Director: Jon S. Baird
Writer: Jeff Pope
Stars: John C. Reilly, Steve Coogan, Shirley Henderson & Nina Arianda
I’m from the generation that grew up watching Laurel & Hardy reruns on TV. The classic shorts were shown on Saturday mornings and in the evenings on BBC2 at 6pm as an alternative to the news. Even at a very early age, I saw the genius in this duo when most of my friends wouldn’t stop watching something that was made in black and white. I started off loving the slapstick antics, but Laurel & Hardy were one of the few acts to transition from silent movies to talkies without missing a beat, and later on, I came to love the dialogue too. A favorite line that I still remember from back then is from one of the shorts where they both have nagging wives and Stanley says: “She talks to you like water off a duck’s back.” That, to me, is genius.
So it was with some trepidation that I went to see a movie where these immortal personalities would be recreated. I had seen this tried many times before and the results were always disappointing. Ronnie Barker was a huge L&H fan and there can be no doubting his comedy chops, but when he recreated a classic skit with him as Ollie and Roy Castle as Stan, it fell flat with me.
But anyone who has watched Steve Coogan in The Trip will see his meticulous attention to detail when doing a voice or impression, and he nails Stan Laurel to a tee. Not just the voice and mannerisms, but the physical look as well. It’s either a hell of a make-up job or he lost a lot of weight because he looks nothing like his most famous creation, Alan Partridge. John C. Reilly doesn’t let the side down either, with a perfect representation of Oliver ‘Babe’ Hardy. He was coming off the abysmally reviewed Holmes and Watson, released just a few weeks earlier, but what credibility he lost on that movie he more than regains here. It just proves that an actor is only as good as the material he’s got to work with.
The film begins with Stan and Ollie on the set of Way Out West. The duo is not happy that producer Hal Roach is taking the lion’s share of profits from their films when their peers like Charlie Chaplin and Buster Keaton have much better deals in place. Stan wants to walk out on Roach and try to set themselves up with their own studio, but Ollie, an inveterate gambler on his third divorce and who has just got engaged again, like the stability of a regular income, no matter how lousy the money is.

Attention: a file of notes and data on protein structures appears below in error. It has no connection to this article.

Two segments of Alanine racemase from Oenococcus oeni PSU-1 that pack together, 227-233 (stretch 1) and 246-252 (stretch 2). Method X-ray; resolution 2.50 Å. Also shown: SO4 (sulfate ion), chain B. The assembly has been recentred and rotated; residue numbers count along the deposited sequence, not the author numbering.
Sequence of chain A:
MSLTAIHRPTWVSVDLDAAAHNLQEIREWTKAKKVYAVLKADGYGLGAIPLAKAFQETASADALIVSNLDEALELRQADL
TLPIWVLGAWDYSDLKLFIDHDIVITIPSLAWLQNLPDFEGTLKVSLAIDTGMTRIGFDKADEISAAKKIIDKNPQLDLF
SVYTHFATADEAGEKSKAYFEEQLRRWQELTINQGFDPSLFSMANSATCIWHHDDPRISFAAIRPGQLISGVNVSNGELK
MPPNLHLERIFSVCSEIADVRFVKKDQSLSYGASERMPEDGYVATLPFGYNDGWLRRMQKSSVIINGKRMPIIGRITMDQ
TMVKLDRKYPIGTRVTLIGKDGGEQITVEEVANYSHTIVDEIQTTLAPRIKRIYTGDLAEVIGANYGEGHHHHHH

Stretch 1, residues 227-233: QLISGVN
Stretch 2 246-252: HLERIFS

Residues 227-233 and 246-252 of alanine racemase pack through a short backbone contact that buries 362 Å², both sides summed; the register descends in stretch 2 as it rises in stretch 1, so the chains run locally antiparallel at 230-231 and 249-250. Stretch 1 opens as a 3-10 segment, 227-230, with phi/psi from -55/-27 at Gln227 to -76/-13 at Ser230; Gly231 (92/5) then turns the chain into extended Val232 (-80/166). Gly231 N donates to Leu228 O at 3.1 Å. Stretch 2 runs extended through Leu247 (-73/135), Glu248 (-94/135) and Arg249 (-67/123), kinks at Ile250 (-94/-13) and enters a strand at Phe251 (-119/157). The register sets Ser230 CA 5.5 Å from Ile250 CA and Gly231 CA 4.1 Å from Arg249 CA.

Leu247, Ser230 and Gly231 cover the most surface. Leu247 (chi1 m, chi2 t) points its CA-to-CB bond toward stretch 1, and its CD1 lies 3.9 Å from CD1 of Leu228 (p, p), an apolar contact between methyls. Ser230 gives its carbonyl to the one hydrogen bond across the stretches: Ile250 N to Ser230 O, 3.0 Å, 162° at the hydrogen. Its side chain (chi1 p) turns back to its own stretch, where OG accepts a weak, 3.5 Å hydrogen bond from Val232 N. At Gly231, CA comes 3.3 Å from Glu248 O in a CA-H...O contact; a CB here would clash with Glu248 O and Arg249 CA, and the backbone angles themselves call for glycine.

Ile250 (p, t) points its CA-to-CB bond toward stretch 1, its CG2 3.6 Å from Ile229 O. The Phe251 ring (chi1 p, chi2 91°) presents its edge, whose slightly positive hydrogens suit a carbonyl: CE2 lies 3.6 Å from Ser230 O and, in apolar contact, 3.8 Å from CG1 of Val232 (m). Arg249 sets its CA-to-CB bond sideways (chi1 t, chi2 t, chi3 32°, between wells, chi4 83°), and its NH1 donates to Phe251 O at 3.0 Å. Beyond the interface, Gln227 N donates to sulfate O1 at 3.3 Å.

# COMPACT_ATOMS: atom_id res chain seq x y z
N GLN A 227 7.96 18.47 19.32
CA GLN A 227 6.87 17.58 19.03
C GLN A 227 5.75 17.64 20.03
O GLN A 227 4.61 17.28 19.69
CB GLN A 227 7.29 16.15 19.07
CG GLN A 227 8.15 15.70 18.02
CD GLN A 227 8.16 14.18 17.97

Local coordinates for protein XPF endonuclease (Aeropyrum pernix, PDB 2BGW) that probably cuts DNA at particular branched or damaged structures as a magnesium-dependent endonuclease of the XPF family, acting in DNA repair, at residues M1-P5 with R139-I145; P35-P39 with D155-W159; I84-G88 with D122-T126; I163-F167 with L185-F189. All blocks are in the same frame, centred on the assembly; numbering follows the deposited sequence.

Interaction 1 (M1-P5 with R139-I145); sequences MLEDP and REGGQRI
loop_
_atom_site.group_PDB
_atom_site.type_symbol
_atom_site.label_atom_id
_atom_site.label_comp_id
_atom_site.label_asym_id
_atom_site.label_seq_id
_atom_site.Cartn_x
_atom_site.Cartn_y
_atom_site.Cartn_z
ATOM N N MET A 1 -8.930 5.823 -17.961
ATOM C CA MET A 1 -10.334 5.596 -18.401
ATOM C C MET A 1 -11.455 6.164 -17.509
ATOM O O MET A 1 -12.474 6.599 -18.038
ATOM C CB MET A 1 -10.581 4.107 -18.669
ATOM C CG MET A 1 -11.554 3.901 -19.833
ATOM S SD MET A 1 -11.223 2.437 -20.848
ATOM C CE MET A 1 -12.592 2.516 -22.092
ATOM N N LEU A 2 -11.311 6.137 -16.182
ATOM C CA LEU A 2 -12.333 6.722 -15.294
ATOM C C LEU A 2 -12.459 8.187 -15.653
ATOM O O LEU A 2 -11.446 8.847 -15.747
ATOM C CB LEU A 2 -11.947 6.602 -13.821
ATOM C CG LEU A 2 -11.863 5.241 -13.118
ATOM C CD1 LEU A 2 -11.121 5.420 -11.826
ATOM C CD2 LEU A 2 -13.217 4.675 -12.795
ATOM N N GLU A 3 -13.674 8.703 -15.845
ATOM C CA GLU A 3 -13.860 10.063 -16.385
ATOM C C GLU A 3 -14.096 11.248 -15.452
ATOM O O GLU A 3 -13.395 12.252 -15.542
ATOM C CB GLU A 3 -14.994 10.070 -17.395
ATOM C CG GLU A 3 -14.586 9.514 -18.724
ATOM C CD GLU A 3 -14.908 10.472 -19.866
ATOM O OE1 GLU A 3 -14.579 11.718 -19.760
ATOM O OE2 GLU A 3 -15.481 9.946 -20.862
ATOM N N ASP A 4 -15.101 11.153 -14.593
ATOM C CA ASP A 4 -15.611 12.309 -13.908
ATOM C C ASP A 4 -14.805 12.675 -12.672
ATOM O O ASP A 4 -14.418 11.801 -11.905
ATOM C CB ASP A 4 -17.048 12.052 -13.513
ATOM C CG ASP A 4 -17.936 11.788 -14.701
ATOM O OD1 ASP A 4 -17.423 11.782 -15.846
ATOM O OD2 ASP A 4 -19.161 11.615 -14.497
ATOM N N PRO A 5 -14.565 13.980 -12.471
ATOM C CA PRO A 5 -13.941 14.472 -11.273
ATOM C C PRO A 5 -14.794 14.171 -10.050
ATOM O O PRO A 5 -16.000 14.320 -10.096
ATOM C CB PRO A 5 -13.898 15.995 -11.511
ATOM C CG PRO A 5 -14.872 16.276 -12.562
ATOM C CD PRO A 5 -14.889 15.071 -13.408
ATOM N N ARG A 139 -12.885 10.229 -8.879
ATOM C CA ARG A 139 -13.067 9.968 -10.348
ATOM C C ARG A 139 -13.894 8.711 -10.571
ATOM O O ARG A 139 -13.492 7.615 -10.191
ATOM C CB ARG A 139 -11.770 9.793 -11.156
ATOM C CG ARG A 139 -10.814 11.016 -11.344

The film then cuts to sixteen years later when the duo have lost their star power and are struggling to get a film made. But there is a ray of light. A British producer is trying to find finance for a Robin Hood picture starring Laurel & Hardy, so the duo agrees to do a small stage tour of the UK to prove to him that the audiences are still there and that they’ve still got it. There’s smoldering resentment between them over the Roach incident. Stan did walk out on Roach, but Ollie was still under contract and continued to make movies for the tyrant producer, which Stan sees as a betrayal.
In many ways, it’s the classic story of the aging boxer who thinks he has one more fight left in him. The duo knows their routines inside out, and Coogan and Reilly recreate these better than I have ever seen anyone do them, but the years of physical comedy, his weight issues, and his heavy drinking, have left Ollie with bad knees and a dodgy heart. So it’s a case of the spirit being willing, but the body just not being able anymore.
Shirley Henderson and Nina Arianda play Ollie and Stan’s wives; two women who really don’t like each other and don’t get along, but are forced to spend a lot of time together because of the bond between their husbands. Their arrival at the Savoy in London is a marvelous piece of ‘business’ as the duo performs a little routine for the cameras in search of any publicity they can get.
The film is best described as bittersweet. The comedy sketches are a joy for any fan to watch, and the banter between the pair when they’re ‘on’ is fantastic. The counterpoint to all this is the resentment going on behind the scenes. They were two very different people; with Stan, the workaholic always wanting to rehearse or work on their next script, while Ollie just wants to eat, drink (gamble) and be merry, and sees their collaboration as a job like any other that he wants to clock in and out of when it’s done.
It’s a terrific tale of two of Hollywood’s biggest stars as their fame slips away and their best efforts to hold on to it for as long as possible. The ending may be inevitable, but the journey is filled with laughs and moments of real heart.